The rather meticulous drama, released in America by United Artists, was generally well-received, though The New York Times complained it was overly talky, a problem which often plagues theatrically-based movies.

Producer: Antony Darnborough
Director: Anthony Pelissier
Screenplay: Lesley Storm (screenplay and play "A Day's Mischief")
Cinematography: Reginald Wyer
Art Direction: Cedric Dawe
Music: William Alwyn
Film Editing: Frederick Wilson
Cast: Gene Tierney (Kay Barlow), Leo Genn (Stephen Barlow), Glynis Johns (Barbara Vining), Walter Fitzgerald (Henry Vining), Pamela Brown (Evelyn), Megs Jenkins (Vi Vining), Michael Hordern (Headmaster Griffith), Thora Hird (Mrs. Usher), Norah Gaussen (Phoebe), Nanette Newman (Sally).
BW-82m.

by Jeremy Arnold

Sources:
Gene Tierney, Self-Portrait
Michelle Vogel, Gene Tierney: A Biography
A Personal Affair - Personal Affair

A Personal Affair - Personal Affair

When Gene Tierney made the British drama Personal Affair (1953), she was living in England partly because it was financially advantageous to do so -- thanks to a new American tax law -- and partly because of her ongoing romantic relationship with European playboy Prince Aly Khan. Tierney had recently been divorced from costume designer Oleg Cassini; her friends all disapproved of her new romance, but she ignored their concerns. Still, she was dealing with doubts and depression and had an awful lot of trouble focusing on this dialogue-heavy picture and memorizing her lines. Things got so bad she called in a psychiatrist, but he proved to be of little help. In the end, her devoted maid Ruby came to the rescue, going over lines with Tierney night and day. (One can imagine the real-life Ruby being a little bit like the fictional "Bessie," Tierney's faithful maid in Laura [1944]). As Tierney later recounted: "I would never have gotten through Personal Affair had it not been for the loyalty of my Cockney maid, Ruby. She had that traditional British resistance to admitting defeat, even someone else's. When I told her I could no longer absorb the script and would have to quit, she scolded me. 'Never mind, Miz Tierney,' she said. 'You are going to do it. We will go over these lines until you know them in your sleep.' When the filming started I never missed a cue. Ruby simply would not allow me to fail." The film itself is written by Lesley Storm, who adapted her own play, "A Day's Mischief." It's about the cruel power of gossip, and how it affects the lives of innocent people. In a small British town, a teenage schoolgirl (Glynis Johns) falls in love with her Latin teacher (Leo Genn, recently Oscar®-nominated for Quo Vadis [1951]). When Genn's American wife (Tierney) tells Johns that she knows of her secret, the girl goes missing, and an otherwise quiet town is transformed into a hive of scandal, gossip and suspicion. The rather meticulous drama, released in America by United Artists, was generally well-received, though The New York Times complained it was overly talky, a problem which often plagues theatrically-based movies. Producer: Antony Darnborough Director: Anthony Pelissier Screenplay: Lesley Storm (screenplay and play "A Day's Mischief") Cinematography: Reginald Wyer Art Direction: Cedric Dawe Music: William Alwyn Film Editing: Frederick Wilson Cast: Gene Tierney (Kay Barlow), Leo Genn (Stephen Barlow), Glynis Johns (Barbara Vining), Walter Fitzgerald (Henry Vining), Pamela Brown (Evelyn), Megs Jenkins (Vi Vining), Michael Hordern (Headmaster Griffith), Thora Hird (Mrs. Usher), Norah Gaussen (Phoebe), Nanette Newman (Sally). BW-82m. by Jeremy Arnold Sources: Gene Tierney, Self-Portrait Michelle Vogel, Gene Tierney: A Biography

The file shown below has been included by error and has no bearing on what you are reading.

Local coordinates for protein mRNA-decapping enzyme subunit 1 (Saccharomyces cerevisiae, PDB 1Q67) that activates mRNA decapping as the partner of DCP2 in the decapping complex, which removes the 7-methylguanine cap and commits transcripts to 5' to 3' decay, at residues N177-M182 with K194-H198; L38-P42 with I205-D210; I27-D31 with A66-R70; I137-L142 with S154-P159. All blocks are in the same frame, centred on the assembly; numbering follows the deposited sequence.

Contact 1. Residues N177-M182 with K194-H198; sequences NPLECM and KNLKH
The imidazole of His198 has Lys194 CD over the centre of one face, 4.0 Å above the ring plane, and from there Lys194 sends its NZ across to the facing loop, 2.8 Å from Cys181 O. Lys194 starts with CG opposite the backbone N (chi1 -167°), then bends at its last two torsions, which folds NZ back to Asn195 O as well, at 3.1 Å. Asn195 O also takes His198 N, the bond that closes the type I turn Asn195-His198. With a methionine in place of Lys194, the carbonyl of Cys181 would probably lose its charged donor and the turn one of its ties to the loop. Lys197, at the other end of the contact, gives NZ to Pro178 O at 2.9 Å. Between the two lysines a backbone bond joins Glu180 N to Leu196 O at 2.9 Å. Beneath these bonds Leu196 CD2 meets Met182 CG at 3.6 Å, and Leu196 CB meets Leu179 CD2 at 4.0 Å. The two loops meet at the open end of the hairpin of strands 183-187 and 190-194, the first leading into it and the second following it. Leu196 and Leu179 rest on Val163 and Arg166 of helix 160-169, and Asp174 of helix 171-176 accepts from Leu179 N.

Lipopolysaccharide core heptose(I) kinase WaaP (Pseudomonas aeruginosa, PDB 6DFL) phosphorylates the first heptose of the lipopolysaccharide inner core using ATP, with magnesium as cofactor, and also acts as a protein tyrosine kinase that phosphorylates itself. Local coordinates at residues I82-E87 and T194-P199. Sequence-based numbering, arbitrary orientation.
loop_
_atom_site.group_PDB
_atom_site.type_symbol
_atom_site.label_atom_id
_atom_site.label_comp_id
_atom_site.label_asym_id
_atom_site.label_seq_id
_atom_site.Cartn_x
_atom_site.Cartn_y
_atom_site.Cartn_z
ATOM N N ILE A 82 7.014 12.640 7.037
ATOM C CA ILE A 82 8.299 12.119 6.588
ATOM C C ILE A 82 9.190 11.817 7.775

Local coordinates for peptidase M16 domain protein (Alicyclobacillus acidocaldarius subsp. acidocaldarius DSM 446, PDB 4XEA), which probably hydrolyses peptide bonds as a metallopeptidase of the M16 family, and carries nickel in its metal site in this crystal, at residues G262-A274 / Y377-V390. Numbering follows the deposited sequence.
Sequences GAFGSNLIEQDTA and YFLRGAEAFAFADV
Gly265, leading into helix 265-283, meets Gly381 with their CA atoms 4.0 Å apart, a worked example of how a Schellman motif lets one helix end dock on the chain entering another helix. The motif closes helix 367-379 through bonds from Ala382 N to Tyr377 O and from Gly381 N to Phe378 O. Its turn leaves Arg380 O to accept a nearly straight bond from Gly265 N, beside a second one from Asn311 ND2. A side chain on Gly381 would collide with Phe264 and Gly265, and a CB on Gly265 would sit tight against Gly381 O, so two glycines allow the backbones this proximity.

Quotes

Trivia